Sports-related concussion is a growing health and socio-economical problem and yet, its biomechanical mechanisms are still poorly understood. Computational models of the human head are important tools to understand how mechanical energy from an external impact is transferred into regional brain mechanical responses sufficient to cause injury. However, current computational schemes require hours on a modern multi-CPU computer or even a supercomputer to simulate a single head impact, and are impractical to handle the amount of computations involved when studying a large athletic population on a large scale in the number of head impacts sustained. We propose to establish a pre-computed model response atlas to specifically address the computational challenges to allow efficient estimates of model responses without significant loss of accuracy. There are two specific aims. First, we will establish and evaluate the performance of a pre-computed model response atlas using a sophisticated finite element model of the human head developed in our group based on a large database of actual on-field head impact exposure. In the second aim, we will utilize the pre- computed atlas to investigate the significance of cumulative effects of repetitive head impacts and evaluate whether accumulated brain responses improve the sensitivity and specificity in concussion prediction and result in stronger and more significant correlations with neurocognitive alterations. These efforts will provide an important research tool to allow rapid exploration of brain biomechanics involved in sports-related concussion and offer an initial understanding on the significance of cumulative effects of repetitive head impacts. This proposal will leverage an existing large database of on-field head kinematics, neuroimaging findings, and clinical outcomes for helmeted athletes generated from previous NIH- and CDC-funded research efforts. The proposed research will accelerate exploration of the biomechanics that occur in individual brains subjected to actual on-field impacts which are expected to advance our understanding of which brain regions and are most susceptible to concussive injury.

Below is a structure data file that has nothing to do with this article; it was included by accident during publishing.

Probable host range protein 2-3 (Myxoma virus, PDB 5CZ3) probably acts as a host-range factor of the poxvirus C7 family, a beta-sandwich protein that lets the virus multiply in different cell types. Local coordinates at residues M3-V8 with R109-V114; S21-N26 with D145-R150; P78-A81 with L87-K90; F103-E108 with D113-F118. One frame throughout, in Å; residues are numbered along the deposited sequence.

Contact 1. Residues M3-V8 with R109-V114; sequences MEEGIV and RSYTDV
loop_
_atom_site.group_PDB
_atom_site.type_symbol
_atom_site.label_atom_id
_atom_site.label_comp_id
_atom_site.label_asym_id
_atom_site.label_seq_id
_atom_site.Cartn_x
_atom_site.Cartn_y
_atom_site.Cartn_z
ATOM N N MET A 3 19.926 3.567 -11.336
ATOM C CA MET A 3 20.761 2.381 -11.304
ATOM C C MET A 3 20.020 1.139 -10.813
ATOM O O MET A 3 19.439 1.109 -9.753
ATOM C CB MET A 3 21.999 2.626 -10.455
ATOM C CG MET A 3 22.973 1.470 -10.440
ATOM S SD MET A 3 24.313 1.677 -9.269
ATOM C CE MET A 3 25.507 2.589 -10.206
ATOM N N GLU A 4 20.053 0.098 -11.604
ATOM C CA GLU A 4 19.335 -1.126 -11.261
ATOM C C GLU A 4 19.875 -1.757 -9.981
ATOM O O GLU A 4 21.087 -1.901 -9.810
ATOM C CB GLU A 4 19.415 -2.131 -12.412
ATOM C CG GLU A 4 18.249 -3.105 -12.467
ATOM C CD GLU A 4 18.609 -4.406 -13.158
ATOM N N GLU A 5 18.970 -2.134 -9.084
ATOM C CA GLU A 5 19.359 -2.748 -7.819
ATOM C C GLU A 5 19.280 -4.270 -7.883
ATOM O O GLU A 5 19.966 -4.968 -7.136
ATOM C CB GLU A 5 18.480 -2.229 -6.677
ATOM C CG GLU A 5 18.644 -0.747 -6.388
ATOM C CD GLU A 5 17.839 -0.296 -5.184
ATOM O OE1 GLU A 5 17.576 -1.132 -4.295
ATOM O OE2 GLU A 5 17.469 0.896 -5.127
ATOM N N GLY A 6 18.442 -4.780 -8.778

Sports-related concussion is a growing health and socio-economical problem and yet, its biomechanical mechanisms are still poorly understood. We propose to establish a pre-computed model response atlas to address the computational challenges in studying a large athletic population on a large scale in order to facilitate our goal of identifying key brain regions that are most susceptible to repetitive head impacts and associated with cognitive impairment in contact sports. This effort will be facilitated by a large database of on- field head impact exposure as well as clinical outcomes for a targeted athletic population.
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